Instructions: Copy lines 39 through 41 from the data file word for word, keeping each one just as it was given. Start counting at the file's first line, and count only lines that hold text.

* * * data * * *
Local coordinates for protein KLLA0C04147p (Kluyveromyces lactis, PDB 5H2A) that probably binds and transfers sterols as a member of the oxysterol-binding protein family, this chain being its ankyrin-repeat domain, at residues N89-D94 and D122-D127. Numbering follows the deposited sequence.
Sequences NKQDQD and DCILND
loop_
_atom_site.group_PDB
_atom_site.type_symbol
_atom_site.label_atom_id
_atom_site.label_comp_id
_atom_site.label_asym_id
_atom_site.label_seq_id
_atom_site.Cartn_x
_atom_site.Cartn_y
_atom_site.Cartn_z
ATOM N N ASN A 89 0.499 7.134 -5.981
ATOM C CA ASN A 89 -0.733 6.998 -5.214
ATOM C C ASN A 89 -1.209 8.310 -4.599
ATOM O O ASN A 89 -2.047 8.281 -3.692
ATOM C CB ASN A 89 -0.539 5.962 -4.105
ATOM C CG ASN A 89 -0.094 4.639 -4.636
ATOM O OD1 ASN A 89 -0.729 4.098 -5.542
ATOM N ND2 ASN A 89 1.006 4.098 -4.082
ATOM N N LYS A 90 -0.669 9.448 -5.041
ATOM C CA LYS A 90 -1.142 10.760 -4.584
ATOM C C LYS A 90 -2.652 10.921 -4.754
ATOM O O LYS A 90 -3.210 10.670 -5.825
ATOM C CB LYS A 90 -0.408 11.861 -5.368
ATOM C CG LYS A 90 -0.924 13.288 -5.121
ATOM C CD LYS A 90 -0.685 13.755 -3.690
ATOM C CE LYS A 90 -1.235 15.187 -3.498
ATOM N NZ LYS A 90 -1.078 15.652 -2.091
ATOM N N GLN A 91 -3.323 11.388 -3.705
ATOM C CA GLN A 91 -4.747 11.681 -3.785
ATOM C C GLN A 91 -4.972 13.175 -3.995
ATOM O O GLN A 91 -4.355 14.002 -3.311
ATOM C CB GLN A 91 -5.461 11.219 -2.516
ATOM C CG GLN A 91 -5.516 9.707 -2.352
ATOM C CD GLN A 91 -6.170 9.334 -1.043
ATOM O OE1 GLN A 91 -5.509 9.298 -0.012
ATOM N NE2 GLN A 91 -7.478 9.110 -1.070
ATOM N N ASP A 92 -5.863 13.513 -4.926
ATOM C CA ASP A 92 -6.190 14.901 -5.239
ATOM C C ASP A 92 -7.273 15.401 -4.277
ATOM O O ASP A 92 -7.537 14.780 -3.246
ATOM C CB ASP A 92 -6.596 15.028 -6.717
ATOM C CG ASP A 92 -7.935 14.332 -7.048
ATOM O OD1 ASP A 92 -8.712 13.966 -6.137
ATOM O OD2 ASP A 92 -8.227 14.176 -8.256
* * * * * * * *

ATOM N N ASP A 92 -5.863 13.513 -4.926
ATOM C CA ASP A 92 -6.190 14.901 -5.239
ATOM C C ASP A 92 -7.273 15.401 -4.277